You know the rules of brainstorming, right? No one gets to say, “That’s a stupid idea” even if it is a stupid idea, because what one person thinks is crazy just might lead to an incredible idea by someone else.

When we re-grouped around our conference table we asked each person to share what they came up with. After just 20 minutes the room was buzzing with fresh ideas, and implementation strategies were bouncing off the walls. We were all so excited that our downstairs neighbor came up to see what all the commotion was about.

The solutions that came from this brainstorming session surprised us; they certainly didn’t fit the paradigms of successful strategies we’d seen and used in that industry before, but that’s the point.

Here’s the deal: People from outside your inner circle have an uncanny ability to look at your business and make suggestions with fresh eyes. When an outsider offers suggestions it’s too easy to think, “Yeah, okay. What do you know about my business?” Well, they know enough not to say, “We tried that before and it didn’t work.” And you need to be smart enough to take their ideas and tweak them until you reach your desired outcome.

That’s what we did. We merged the strategies our partners shared with ours, tweaking as we went along. Then we did a few test implementations to see what would happen and the strategies worked. We knew now what to suggest to our client and how to present it.
Two weeks later we met with our client to present the tweaked ideas. It was tense at first, as our client’s team mulled over the strategies we shared, then the lights started to come on as one person after another said, “Why didn’t we think of that?” and “That makes perfect sense, how did we miss it?” They thought we were brilliant; the strategies certainly were. There’s genius in understanding the value of intelligent ignorance and how can work to your advantage.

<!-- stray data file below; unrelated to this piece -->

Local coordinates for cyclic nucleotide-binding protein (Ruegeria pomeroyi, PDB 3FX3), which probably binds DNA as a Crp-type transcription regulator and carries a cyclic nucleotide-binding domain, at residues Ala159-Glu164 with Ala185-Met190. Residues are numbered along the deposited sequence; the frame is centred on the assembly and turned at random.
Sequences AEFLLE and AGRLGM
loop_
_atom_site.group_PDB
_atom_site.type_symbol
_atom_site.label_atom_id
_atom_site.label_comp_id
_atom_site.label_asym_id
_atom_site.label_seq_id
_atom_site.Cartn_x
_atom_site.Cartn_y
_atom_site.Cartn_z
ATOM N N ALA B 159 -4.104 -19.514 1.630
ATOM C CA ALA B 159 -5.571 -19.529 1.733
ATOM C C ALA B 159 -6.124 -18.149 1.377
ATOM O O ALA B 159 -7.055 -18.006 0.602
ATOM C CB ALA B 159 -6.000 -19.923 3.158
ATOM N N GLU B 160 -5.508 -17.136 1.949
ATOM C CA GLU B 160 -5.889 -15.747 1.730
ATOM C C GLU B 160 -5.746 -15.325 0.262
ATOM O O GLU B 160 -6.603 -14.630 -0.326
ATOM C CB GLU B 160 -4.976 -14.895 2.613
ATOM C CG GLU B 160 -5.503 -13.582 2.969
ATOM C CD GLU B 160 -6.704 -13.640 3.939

So, what’s the take-away? Easy! Don’t let past history dictate your actions or compromise your decisions. Ask for help. Sometimes those with the least amount of experience can see the path to success more clearly than you can. Know that it’s okay to ask for help, and it’s okay to be intelligently ignorant.

Get a bigger table for your lunch room because it will increase your team’s involvement and productivity. Schedule monthly brainstorming sessions to talk about what’s going on in the store, especially about what’s stale and how you might do ____ better. Encourage everyone to come to the meeting with new, fresh, innovative and exciting ideas to solve your problems. Miracles can happen - you’ll begin to hear problem solving ideas that we bet you haven’t heard before. And maybe even a few opportunities that you didn’t know were there.
The next time you’re planning an in-store event or promotion, a major change in layout, or are simply looking for new ways to attract customers unleash the power of i2. Ignore what you know and brainstorm fresh ideas with your team – and maybe even a few core customers or trusted local retail partners.

There’s a new phrase bouncing around our office these days, and a new i2 sign that adorns our conference room wall. Intelligent Ignorance can work for you, too. Give it a try!